WHAT IS AFRAM?
AFRAM is the Australian Medical Students Association (AMSA) campaign on Refugee and Asylum Seeker Mental Health. AMSA is the peak representative body for Australias 17,000 medical students and aims to connect, inform and represent students studying at Australias 20 medical schools by means of advocacy campaigns, events, community and well-being projects and the production of a range of publications.
WHY DOES AFRAM EXIST?
EDUCATE FEDERAL AND STATE POLITICIANS ABOUT THE DETRIMENTAL MENTAL HEALTH EFFECTS OF MANDATORY DETENTION AND OFF SHORE PROCESSING
ADVOCATE FOR POLICIES WHICH DO NOT HARM HEALTH
EMPOWER MEDICAL STUDENTS TO REFLECT, ENGAGE AND CAMPAIGN FOR GOVERNMENT POLICY TO REFLECT THE INTERNATIONAL STANDARD FOR REFUGEE PROTECTION
WHAT WE CALL FOR
Equitable opportunity to enjoy good health in Australia, regardless of visa status or financial means
This means accessible and appropriate mental health services for refugees and asylum seekers, both in detention and in the community, to be provided without conflict of interest, with the sole intention of addressing negative mental health outcomes. This includes assessment of their mental health, access to mental health professionals and appropriately trained service staff.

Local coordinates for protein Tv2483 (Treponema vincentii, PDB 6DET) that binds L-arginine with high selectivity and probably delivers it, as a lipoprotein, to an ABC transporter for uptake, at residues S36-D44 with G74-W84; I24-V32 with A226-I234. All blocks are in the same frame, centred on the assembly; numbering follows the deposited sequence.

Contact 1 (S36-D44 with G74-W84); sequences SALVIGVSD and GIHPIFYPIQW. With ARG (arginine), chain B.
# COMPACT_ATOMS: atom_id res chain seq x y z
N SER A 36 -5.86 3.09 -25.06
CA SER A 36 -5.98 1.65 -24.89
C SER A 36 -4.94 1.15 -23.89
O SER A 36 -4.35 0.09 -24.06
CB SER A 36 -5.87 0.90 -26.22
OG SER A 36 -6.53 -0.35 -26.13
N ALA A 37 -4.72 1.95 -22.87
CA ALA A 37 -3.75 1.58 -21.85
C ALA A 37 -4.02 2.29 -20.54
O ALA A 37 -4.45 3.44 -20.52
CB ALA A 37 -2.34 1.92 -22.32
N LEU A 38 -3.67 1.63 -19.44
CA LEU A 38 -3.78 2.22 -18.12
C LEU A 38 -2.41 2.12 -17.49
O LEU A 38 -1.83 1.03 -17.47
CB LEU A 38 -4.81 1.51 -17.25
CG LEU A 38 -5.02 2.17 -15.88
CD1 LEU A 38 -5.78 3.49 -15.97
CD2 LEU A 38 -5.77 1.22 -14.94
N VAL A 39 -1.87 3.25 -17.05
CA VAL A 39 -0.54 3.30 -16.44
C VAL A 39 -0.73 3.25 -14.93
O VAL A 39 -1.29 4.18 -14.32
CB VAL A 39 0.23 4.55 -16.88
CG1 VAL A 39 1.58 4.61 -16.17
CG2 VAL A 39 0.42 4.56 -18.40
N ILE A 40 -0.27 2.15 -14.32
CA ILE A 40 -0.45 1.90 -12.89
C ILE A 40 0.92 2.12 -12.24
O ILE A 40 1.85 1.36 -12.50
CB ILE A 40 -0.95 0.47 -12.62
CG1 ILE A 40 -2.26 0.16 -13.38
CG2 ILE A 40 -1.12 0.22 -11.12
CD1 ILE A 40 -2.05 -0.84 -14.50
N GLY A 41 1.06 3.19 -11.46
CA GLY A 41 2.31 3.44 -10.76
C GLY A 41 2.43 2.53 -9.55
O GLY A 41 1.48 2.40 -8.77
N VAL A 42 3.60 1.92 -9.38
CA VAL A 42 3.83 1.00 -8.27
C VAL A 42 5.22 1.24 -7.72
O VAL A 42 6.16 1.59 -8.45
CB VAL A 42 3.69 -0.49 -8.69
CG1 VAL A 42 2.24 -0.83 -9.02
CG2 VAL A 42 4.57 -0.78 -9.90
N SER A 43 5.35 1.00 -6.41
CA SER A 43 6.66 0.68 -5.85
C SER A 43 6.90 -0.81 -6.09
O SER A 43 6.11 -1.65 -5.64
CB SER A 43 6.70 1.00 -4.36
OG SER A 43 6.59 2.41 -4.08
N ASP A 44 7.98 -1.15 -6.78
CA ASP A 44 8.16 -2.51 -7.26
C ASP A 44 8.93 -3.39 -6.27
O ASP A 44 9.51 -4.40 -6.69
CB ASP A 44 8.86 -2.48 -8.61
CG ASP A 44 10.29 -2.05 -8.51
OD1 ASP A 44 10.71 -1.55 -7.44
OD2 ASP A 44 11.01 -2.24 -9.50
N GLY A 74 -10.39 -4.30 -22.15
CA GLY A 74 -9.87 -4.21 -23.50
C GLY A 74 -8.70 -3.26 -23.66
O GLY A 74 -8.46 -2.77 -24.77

End of Mandatory Detention and Offshore Processing
Use of immigration detention should be a short-term option, used only for as long as it is needed to enable appropriate security and health clearances to be completed. No children, especially when unaccompanied, should be held in detention.
The end of punitive deterrence policies
Such action has only led to the amplification of mental health trauma amongst this community
Fulfilment of the fundamental rights of asylum seekers to seek protection
This is a right protected by the UN Refugee Convention
OUR THREE-TIERED APPROACH
HOW TO HELP
Be a voice in each of the three tiers. AFRAM has the resources you will need
Get in contact with your local Crossing Borders representative, AMSA Global Health (AGH) representative or AFRAM state representative at email@example.com
Sign up on Facebook or follow us on Twitter
Talk to your mates and family about this issue. Spread the word.
If you would like to get involved or support us, contact us at firstname.lastname@example.org
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- Bull M, Schindeler E, Berkman D and Ransley J (2012). Sickness in the System of Long -term Immigration Detention. Journal of Refugee Studies 26(1): 47-68
- Newman L, Prctor N, Dudley M (2013). Seeking asylum in Australia: immigration detention, human rights and mental health care. Australasian Psychiatry 21(4) 315-320